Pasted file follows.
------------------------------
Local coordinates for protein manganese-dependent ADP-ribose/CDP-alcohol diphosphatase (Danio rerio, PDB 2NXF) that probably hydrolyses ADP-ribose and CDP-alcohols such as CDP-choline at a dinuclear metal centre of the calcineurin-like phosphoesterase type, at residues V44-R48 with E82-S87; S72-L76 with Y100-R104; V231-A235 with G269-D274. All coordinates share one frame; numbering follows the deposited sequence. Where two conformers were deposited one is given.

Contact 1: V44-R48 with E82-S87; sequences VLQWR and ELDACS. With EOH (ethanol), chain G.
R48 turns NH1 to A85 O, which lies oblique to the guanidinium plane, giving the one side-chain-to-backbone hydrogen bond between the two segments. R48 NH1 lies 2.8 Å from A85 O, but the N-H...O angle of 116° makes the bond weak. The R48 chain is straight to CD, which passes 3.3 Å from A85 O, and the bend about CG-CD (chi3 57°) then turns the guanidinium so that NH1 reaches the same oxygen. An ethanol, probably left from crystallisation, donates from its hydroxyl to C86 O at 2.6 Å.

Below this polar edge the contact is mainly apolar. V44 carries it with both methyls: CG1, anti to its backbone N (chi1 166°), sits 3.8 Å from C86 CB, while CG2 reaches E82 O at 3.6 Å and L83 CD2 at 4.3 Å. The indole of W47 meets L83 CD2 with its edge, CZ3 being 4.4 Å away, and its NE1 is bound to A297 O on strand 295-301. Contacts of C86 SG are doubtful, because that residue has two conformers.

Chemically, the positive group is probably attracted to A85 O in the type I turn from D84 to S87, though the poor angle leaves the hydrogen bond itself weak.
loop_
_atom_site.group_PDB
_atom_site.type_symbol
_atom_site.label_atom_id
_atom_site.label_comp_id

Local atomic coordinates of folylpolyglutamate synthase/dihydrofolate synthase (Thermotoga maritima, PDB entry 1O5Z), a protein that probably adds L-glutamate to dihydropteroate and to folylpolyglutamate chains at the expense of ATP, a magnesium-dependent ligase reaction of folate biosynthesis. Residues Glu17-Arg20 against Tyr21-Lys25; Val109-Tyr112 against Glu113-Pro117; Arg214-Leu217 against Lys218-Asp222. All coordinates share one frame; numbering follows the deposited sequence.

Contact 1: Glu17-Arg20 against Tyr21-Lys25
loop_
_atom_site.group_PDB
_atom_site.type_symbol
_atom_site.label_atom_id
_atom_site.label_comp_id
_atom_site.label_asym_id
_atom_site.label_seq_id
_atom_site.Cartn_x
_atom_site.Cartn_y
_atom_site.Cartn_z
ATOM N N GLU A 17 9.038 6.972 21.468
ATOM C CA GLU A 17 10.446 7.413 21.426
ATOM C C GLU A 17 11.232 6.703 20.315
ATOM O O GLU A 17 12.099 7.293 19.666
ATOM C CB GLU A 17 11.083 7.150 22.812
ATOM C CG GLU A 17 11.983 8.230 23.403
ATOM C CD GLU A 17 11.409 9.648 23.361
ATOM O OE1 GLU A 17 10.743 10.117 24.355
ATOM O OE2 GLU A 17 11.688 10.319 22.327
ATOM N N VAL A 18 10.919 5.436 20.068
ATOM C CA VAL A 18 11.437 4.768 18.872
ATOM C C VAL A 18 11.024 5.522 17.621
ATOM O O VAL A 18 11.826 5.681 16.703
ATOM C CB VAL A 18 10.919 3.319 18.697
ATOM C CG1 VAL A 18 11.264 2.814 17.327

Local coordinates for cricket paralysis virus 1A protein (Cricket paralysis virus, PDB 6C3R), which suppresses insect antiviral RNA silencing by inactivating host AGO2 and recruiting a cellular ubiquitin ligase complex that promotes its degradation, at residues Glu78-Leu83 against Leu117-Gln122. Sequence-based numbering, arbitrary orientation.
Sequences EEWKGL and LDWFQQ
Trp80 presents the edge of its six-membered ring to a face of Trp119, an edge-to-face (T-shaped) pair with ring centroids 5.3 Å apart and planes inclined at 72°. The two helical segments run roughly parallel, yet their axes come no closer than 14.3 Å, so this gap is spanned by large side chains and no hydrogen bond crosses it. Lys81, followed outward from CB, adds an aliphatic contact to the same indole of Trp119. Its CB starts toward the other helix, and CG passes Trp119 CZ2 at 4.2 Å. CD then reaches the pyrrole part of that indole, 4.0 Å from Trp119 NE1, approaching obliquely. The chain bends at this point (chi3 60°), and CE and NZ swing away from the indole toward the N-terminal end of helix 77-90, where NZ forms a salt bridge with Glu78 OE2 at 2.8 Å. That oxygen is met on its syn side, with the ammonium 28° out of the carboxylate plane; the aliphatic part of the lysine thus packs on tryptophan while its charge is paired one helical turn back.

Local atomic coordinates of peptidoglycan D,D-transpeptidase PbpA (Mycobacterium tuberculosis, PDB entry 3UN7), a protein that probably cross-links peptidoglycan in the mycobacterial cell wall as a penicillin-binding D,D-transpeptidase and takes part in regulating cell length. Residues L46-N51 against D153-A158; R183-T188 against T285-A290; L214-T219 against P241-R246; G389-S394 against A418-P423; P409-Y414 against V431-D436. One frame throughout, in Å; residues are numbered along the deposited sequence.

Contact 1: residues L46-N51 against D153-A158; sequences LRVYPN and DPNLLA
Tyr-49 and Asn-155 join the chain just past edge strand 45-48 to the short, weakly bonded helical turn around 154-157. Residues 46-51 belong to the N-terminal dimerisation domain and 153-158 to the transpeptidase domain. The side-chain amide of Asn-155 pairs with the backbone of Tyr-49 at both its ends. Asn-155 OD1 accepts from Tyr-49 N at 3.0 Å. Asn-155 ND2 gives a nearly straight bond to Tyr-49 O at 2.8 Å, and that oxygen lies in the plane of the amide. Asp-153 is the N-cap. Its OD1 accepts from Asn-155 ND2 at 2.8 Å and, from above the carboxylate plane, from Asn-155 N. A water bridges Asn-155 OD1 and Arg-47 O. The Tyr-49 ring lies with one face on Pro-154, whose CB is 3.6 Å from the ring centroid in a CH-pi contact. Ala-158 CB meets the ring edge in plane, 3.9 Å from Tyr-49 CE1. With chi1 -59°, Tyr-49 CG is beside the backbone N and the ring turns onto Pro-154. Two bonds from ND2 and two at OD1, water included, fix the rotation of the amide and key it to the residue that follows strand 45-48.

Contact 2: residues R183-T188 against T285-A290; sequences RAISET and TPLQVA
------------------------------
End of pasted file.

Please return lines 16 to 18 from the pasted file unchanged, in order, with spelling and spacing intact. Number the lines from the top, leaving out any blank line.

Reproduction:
_atom_site.label_atom_id
_atom_site.label_comp_id
_atom_site.label_asym_id